December 14, 2011
On November 4th last year, the Prime Minister spoke about the internet startup hub that has grown up in Shoreditch , known as "Silicon Roundabout" and more recently co-opted by the government under the name of "Tech City":
Well, possibly, and possibly not. Twitter has a valuation of around $8 billion – sizeable enough that one might think it'd be a real job creator. But the company has only 650 employees . Maybe you think that Twitter is overvalued, and want to look at a technology company that makes a serious amount of money, like Facebook's estimated $1 billion profit this year. It's undoubtedly a sum that would be more than welcomed by the government, but Facebook employs only 3,000 people .
Then there's Apple, the world's most valuable company with $14 billion in profits, $65 billion in revenue, and $75 billion basically sitting in the bank. Of course, at those levels we're finally reaching bigger numbers, and indeed Apple employs a respectable-sounding 60,000 people . Yet while Sainsburys has less than half the revenue and less than a tenth of Apple's profits, it employs almost three times as many people – some 150,000. We have 2.6 million people unemployed in the UK – a dozen Facebooks or a hundred Twitters wouldn't serve to solve that problem, even if you subscribe to the "trickle-down" theory.
This should come as no surprise. Innovation has always been about solving problems faster, cheaper, and better. You don't see IBM boasting that their new AI supercomputer Watson is so inefficient it'll generate the need for thousands more jobs. On the contrary, the excitement surrounding Watson is not about how it's a Jeopardy quiz show champion – it's about its ability to process natural language in a way that could save millions by eliminating tens or hundreds of thousands of customer service positions like entry-level call centre jobs.
For every invention we make, from mobile phones to online shopping, self-checkout tills, and driverless cars, we eliminate hundreds of thousands of jobs elsewhere. Inventions are about doing more with less, allowing people to become more productive, and over time, the newly unemployed move into more productive sectors – from making buggy whips to repairing cars, for instance.
So perhaps we should be comforted by the belief that, as in the past, everything will work out just fine in the long term and everyone who's lost their job will retrain to become a computer programmer or someone who provides services to programmers: to think otherwise would be to cast yourself as a Luddite. But the Luddites may have the last laugh, as suggested by The Economist's Babbage ; in short, whereas the technological advances of the past improved productivity while still requiring decent numbers of human operators, the advances of the future – most notably in artificial intelligence – could start permanently removing human operators from the loop.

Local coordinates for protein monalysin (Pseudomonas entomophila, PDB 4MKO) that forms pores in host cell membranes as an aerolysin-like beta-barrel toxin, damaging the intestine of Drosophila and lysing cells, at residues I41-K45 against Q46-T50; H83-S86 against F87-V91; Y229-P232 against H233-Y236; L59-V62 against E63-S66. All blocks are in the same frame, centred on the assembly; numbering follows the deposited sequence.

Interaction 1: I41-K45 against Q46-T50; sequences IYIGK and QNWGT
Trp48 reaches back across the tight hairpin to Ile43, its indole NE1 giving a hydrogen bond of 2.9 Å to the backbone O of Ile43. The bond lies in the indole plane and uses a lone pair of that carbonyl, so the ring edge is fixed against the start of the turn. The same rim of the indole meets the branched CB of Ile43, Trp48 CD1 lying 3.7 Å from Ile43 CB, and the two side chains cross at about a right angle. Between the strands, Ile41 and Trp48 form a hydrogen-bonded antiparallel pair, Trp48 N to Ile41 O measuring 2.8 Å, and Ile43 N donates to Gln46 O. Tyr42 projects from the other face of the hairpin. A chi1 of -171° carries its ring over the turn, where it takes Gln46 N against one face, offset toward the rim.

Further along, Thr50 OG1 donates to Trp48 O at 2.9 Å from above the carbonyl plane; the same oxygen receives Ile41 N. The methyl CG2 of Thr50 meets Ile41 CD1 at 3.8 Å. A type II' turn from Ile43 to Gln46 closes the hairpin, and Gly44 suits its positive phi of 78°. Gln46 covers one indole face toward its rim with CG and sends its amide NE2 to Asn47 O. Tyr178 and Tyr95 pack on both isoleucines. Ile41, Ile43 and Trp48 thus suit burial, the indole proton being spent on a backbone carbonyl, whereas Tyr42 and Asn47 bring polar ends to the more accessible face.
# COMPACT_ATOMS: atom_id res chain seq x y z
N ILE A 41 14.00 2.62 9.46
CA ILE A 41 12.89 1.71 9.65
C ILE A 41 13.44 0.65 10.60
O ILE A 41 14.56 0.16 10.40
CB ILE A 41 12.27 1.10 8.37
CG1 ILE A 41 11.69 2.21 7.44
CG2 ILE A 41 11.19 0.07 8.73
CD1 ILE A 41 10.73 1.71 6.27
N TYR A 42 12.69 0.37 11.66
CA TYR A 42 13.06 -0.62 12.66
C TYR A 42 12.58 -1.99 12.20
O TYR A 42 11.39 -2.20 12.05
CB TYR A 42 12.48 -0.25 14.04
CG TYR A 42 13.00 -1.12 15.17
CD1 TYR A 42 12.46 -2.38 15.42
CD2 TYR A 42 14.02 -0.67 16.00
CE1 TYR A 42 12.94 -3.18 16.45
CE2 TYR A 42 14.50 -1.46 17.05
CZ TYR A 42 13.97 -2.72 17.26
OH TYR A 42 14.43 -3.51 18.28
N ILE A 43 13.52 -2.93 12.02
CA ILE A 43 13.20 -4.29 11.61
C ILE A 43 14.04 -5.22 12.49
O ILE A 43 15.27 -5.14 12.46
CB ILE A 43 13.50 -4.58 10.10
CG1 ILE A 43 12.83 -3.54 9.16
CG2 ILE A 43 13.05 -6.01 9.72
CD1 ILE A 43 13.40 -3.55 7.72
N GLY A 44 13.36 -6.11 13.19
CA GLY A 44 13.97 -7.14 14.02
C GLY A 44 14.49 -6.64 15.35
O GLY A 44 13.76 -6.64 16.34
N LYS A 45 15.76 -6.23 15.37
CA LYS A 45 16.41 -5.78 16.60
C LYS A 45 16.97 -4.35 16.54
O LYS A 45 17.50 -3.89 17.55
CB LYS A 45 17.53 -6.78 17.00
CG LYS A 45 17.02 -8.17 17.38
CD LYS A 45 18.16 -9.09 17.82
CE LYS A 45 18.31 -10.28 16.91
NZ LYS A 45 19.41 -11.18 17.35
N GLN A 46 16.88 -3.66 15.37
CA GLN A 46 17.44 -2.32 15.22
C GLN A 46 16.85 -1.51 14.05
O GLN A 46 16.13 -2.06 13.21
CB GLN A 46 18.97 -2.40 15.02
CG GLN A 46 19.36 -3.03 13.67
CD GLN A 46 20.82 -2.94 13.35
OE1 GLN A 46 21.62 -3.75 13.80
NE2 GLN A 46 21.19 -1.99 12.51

All of this makes the current rhetoric surrounding unemployment particularly unhelpful. While it is easy to dismiss the predicament of the jobless as being that of (take your pick) deep-seated moral failings, the EU, a lack of consumer demand, the result of globalisation, or all of the above, it's clear that there are deep structural changes coming very soon to the very nature of work and employment, and that innovation is not going to solve the problems it's created this time.
Lest you think this is all pie-in-the-sky nonsense, it's a safe bet that driverless cars will be on our roads in next 20 years or so; not only does Google have a car that's safely driven itself for over 160,000 miles without incident, but next year you'll be able to buy a Mercedes that can fully drive itself below speeds of 25mph. There are hundreds of thousands of people employed as drivers in the UK; what happens if they become surplus to requirements? Are we so sure that they'll all be able to find work in different areas? Likewise, supermarkets' adoption of home delivery and self-checkout tills demonstrates that they have no particular fondness for having human employees when it comes to maximising profits.
It's instructive to compare this potential future with the very real present in 'petro-states' such as Iran and Saudi Arabia. The massively profitable oil industry that keep these states afloat simply doesn't generate many jobs; it's capital-intensive, but not human-intensive. The resulting lack of employment is toxic for both their people and for the entire world.
In our own country, we could do with a little less naive and self-serving championing of the digital sector and its ability to create jobs, and a little more thought on exactly how we are going to make millions of jobs in the future. Don't get me wrong – I can't wait until we have driverless cars and all the other innovations that are coming. The problem is that we can't all work in Google and Facebook (even if we are finally starting to teach programming again), and we don't want all want to work in supermarkets or nail bars either – assuming that they still need to employ people. It's no good having a strong economy if we still have millions unemployed.